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The crystal structure of the protein YhaK from Escherichia coli reveals a new subclass of redox sensitive enterobacterial bicupins
Stockholm University, Faculty of Science, Department of Biochemistry and Biophysics.
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2009 (English)In: Proteins: Structure, Function, and Genetics, ISSN 0887-3585, Vol. 74, no 1, 18-31 p.Article in journal (Refereed) Published
Abstract [en]

YhaK is a protein of unknown function found in low abundance in the cytosol of Escherichia coli. DNA array studies have revealed that YhaK is strongly up-regulated by nitroso-glutathione (GSNO) and also displays a 12-fold increase in expression during biofilm growth of E. coli 83972 and VR50 in human urine. We have determined the YhaK crystal structure and demonstrated that in vitro YhaK is a good marker for monitoring oxidative stresses in E. coli. The YhaK protein structure shows a bicupin fold where the two cupin domains are crosslinked with one intramolecular disulfide bond (Cys10 to Cys204). We found that the third cysteine in YhaK, Cys122, is oxidized to a sulfenic acid. Two chloride ions are found in the structure, one close to the reactive Cys122, and the other on a hydrophobic surface close to a symmetry-related molecule. There are major structural differences at the N-terminus of YhaK compared with similar structures that also display the bicupin fold (YhhW and hPirin). YhaK showed no quercetinase and peroxidase activity. However, reduced YhaK was very sensitive to reactive oxygen species (ROS). The complete, functional E. coli glutaredoxin or thioredoxin systems protected YhaK from oxidation. E. coli thioredoxin reductase and NADPH produced ROS and caused oxidation and oligomerization of reduced YhaK. Taken together, we propose that YhaK is the first of a new sub-class of bicupins that lack the canonical cupin metal-binding residues of pirins and may be involved in chloride binding and/or sensing of oxidative stress in enterobacteria.

Place, publisher, year, edition, pages
2009. Vol. 74, no 1, 18-31 p.
URN: urn:nbn:se:su:diva-17352DOI: 10.1002/prot.22128ISI: 000261757900003PubMedID: 18561187OAI: diva2:183873
Available from: 2009-01-14 Created: 2009-01-14 Last updated: 2010-01-20Bibliographically approved
In thesis
1. Structural Studies of Microbial Proteins - From Escherichia coli and Herpesviruses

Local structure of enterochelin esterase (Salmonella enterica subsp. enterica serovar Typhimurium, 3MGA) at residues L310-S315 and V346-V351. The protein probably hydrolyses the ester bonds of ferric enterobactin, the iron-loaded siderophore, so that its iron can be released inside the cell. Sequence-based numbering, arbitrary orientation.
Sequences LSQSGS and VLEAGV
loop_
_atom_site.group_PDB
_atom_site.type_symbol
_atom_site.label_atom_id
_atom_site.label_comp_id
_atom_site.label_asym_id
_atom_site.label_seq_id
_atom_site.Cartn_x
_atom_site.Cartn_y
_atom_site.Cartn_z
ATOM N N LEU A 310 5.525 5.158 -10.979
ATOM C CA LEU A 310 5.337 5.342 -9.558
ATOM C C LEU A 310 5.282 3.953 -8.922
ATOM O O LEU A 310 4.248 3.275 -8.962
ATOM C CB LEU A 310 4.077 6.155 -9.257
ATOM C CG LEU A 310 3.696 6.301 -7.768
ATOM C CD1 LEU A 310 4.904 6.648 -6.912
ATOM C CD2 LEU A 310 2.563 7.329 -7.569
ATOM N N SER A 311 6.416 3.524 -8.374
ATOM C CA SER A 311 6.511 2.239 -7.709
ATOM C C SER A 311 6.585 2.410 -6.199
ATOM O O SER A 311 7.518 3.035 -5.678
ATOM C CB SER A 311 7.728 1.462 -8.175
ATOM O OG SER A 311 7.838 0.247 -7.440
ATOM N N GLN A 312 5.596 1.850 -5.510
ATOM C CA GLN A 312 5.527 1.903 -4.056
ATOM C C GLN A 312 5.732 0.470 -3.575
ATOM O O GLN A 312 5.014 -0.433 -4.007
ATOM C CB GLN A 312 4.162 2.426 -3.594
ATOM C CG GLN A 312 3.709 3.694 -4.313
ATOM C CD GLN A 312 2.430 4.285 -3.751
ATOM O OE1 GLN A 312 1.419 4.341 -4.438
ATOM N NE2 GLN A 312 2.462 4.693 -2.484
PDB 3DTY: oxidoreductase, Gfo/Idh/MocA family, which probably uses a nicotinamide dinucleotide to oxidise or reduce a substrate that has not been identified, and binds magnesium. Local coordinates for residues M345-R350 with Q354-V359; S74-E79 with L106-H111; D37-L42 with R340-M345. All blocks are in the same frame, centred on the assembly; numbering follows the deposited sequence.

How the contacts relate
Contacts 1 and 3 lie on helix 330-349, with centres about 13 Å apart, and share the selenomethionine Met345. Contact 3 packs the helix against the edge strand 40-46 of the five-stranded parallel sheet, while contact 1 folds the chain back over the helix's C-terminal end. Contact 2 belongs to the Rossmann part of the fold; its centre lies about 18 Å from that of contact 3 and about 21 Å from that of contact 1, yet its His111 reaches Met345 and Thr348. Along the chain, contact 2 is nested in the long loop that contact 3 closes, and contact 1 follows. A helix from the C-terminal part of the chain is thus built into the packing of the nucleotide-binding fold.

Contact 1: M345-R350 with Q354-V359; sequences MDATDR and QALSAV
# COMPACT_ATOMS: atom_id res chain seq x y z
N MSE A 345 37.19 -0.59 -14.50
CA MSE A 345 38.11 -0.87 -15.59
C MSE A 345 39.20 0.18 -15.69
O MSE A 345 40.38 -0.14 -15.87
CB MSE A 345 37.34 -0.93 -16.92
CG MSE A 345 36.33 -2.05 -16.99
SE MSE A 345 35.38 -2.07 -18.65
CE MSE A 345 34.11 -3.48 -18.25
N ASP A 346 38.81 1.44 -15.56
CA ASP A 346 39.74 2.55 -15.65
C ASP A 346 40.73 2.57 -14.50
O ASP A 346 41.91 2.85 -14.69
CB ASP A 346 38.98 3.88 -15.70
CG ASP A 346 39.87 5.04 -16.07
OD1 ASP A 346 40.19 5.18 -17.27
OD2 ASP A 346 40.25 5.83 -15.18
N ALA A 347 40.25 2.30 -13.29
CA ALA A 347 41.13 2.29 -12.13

Open this publication in new window or tab >>Structural Studies of Microbial Proteins - From Escherichia coli and Herpesviruses
2010 (English)Doctoral thesis, comprehensive summary (Other academic)
Abstract [en]

Structure biology concerns the study of the molecular structures of biological macromolecules, such as proteins, and how these relate to the function. Protein structures are also of importance in structure-based drug design. In this thesis, the work has been carried out in two different projects. The first project concerns structural studies of proteins from the bacterium Escherichia coli and the second of proteins from five different herpesviruses.

 The E. coli project resulted in the structural characterization of three proteins: CaiB, RibD, and YhaK. CaiB is a type-III CoA transferase involved in the metabolism of carnitine. Its molecular structure revealed a spectacular fold where two monomers were interlaced forming an interlocked dimer. RibD, a bi-functional enzyme, catalyzes two consecutive reactions during riboflavin biosynthesis. In an attempt to characterize the mechanism of action of the N-terminal reductase domain, the structure of RibD was also determined in two binary complexes with the oxidized cofactor, NADP+, and with the substrate analogue ribose-5-phosphate. YhaK is a protein of unknown function normally found in low abundance in the cytosol of E. coli and was previously annotated to be a member of the Pirin family. However, some structural features seem to distinguish YhaK from these other Pirin proteins and we showed that YhaK might be regulated by reactive oxygen species.

 The Herpesvirus project resulted in the structural determination of two proteins, the SOX protein and ORF60 from Kaposi’s sarcoma associated herpesvirus (KSHV). SOX, a bi-functional shutoff and exonuclease protein, is involved in the maturation and packaging of the viral genome into the viral capsid and in the host shutoff of cellular proteins at the mRNA level. The SOX structure was also used for modeling DNA binding. The crystallization and preliminary structural studies of ORF60, the small R2 subunit of the ribonucleotide reductase (RNR) from KSHV is also discussed.

Place, publisher, year, edition, pages
Stockholm: Department of Biochemistry and Biophysics, Stockholm University, 2010. 64 p.
CaiB, RibD, YhaK, SOX, ORF60, Herpesvirus, E. coli
National Category
Medical Biotechnology (with a focus on Cell Biology (including Stem Cell Biology), Molecular Biology, Microbiology, Biochemistry or Biopharmacy)
Research subject
urn:nbn:se:su:diva-35674 (URN)978-91-7155-995-1 (ISBN)
Public defence
2010-02-19, Magnélisalen, Kemiska övningslaboratoriet, Svante Arrhenius väg 16 B, Stockholm, 14:00 (English)
At the time of the doctoral defense, the following papers were unpublished and had a status as follows: Paper 5: Manuscript.Available from: 2010-01-28 Created: 2010-01-19 Last updated: 2010-01-27Bibliographically approved

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